Data access at Hanford

(Information on this site is considered to be accurate at the time of posting, but is subject to change as new information becomes available.)

We have issued a $1.065 million fine to the U.S. Department of Energy for restricting the state's access to critical information. The restricted data is vital to Ecology's regulatory and oversight role at the Hanford Site.

Data access is guaranteed by the Tri-Party Agreement (TPA, the legally binding agreement and compliance order that governs the Hanford cleanup).

After years of discussions and multiple deadline extensions, Energy – without meeting TPA requirements –unilaterally declared that it had fulfilled its obligations and walked away from negotiations.

We issued a director’s determination on Dec. 5, 2019, which concluded that Energy failed to meet its obligations under three separate TPA provisions dating to late March 2019 and set forth a reasonable plan to bring Energy into compliance.

Summary information

Date of incident: January 6, 2020

Richland, WA

Type of incident: Issuance of penalty to U.S. Department of Energy
Cause of incident: Missed Tri-Party Agreement milestone
Responsible party: U.S. Department of Energy
When Nuclear Waste Program inspectors are on site at Hanford,  they need access to critical information in real time in order to  provide effective, efficient regulatory guidance.

When Nuclear Waste Program inspectors are on site at Hanford, they need access to critical information in real time in order to provide effective, efficient regulatory guidance.

Status updates

Jan. 6, 2020

Our agency fined the U.S. Department of Energy $1.065 million for failing to provide electronic access to data that’s crucial to our regulatory and oversight role for cleanup of the Hanford Nuclear Reservation in Eastern Washington near the Columbia River.

“Without access to this data, we can’t effectively protect the land, air and water for residents in Eastern Washington and surrounding communities,” said Polly Zehm, acting director of Ecology. “We’ve attempted to negotiate this issue with the U.S. Department of Energy for years, only to find our access to information restricted even further.”

Energy is legally required to provide access to this data as part of the binding Tri-Party Agreement that was signed by Energy, Ecology, and the U.S. Environmental Protection Agency in 1989. The agreement governs cleanup of the Hanford Site.

The Hanford Site, tasked with the mission of creating plutonium for the nation’s nuclear weapons program decades ago, is now one of the most radioactively and chemically contaminated sites in the world.

Some of the extensive contamination includes 177 aging underground storage tanks that contain 56 million gallons of radioactive and chemically hazardous waste. More than one million gallons have leaked from the tanks.

Energy is required to provide Ecology access to data it compiles. Vital data that details the extent of contamination in soil and groundwater, how hazardous waste is managed, the status of underground storage tanks, progress made in cleaning up contamination, and more.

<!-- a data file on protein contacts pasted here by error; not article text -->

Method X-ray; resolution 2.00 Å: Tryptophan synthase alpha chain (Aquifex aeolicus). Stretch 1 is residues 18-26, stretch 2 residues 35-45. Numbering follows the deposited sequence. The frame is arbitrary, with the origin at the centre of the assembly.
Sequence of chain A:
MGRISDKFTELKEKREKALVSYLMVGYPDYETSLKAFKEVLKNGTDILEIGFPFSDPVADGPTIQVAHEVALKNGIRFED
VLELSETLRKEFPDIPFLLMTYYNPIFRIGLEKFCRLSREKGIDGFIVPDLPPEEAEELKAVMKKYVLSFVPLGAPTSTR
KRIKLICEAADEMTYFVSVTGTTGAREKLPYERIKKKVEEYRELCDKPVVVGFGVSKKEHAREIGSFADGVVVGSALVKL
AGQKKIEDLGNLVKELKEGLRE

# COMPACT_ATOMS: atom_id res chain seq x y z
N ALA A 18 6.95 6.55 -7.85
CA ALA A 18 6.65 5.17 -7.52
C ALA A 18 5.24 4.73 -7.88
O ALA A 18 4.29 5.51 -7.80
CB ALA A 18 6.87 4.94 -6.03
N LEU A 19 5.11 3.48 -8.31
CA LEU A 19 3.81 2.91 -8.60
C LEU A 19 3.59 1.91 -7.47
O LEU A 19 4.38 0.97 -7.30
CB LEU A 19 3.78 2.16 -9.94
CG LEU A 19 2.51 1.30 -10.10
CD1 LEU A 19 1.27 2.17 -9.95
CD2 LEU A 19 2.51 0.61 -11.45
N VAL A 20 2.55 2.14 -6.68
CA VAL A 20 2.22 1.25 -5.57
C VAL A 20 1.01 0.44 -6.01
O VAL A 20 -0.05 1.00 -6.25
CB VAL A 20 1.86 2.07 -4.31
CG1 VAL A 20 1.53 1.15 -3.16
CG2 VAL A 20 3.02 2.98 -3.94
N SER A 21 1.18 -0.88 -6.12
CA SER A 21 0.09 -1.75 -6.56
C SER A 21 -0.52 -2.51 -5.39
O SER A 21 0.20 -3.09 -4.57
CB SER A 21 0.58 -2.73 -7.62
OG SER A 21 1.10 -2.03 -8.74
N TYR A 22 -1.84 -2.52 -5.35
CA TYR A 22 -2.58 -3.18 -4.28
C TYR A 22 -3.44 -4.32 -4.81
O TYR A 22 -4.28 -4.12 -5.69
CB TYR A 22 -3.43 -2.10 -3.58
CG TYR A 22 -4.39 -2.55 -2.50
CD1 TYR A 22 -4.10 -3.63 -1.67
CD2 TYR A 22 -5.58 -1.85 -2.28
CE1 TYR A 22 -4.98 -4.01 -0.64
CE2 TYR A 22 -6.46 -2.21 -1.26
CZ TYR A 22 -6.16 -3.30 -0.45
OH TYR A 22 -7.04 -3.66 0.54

With access to the appropriate data, Ecology can verify that Energy treated water and air emissions to safe levels before discharging them to the environment. When Ecology’s inspectors find problems and require Energy to correct them, they cannot verify they have been corrected without access to that data. Similarly, Ecology can’t confirm Energy’s waste treatment meets required standards without access to its treatment data.

Energy stores and treats waste in tanks and with equipment that is 50, 60, or even 70 years old. Ecology can only ensure the safety of aging infrastructure if Energy provides transparent access to operating records.

“An agreement toward data access should have happened years ago,” Zehm said. “We negotiated for three years in good faith and granted a series of deadline extensions. We reached agreement in principle with Energy several times, but in the end, Energy chose to simply declare that it had met its obligations and walked away from the table.”

Restricting access to crucial data causes unnecessary delays in regulatory decisions and makes it nearly impossible to independently verify whether Energy has complied with requirements for managing its hazardous wastes. 

“In recent months, Energy has stated its concern that regulatory delays causes it to miss cleanup milestones,” said Alex Smith, Nuclear Waste Program manager for Ecology. “This deflects from the very real issue that Energy is withholding access to data. Data that would speed up regulatory decisions while ensuring human health and the environment are protected.”

Prior to fining Energy, Ecology issued a Director’s Determination in December establishing a schedule for Energy to develop a plan that will provide electronic access to the necessary data. 

It is anticipated that the $1.065 million fine will be paid out of Energy’s $2.6 billion budget for the Hanford Site. Ecology will aim to use the penalty funds to support Eastern Washington communities.

An Ecology employee stands on the Hanford Site.

Some of the highly radioactive and chemically hazardous waste in one of Hanford's aging underground storage tanks.

News releases

See our Jan. 6, 2020, news release here.

Read more about the December 2019 director's determination here.


Media contact

Ryan Miller, Communications Manager,, 509-537-2228, @ecyHanford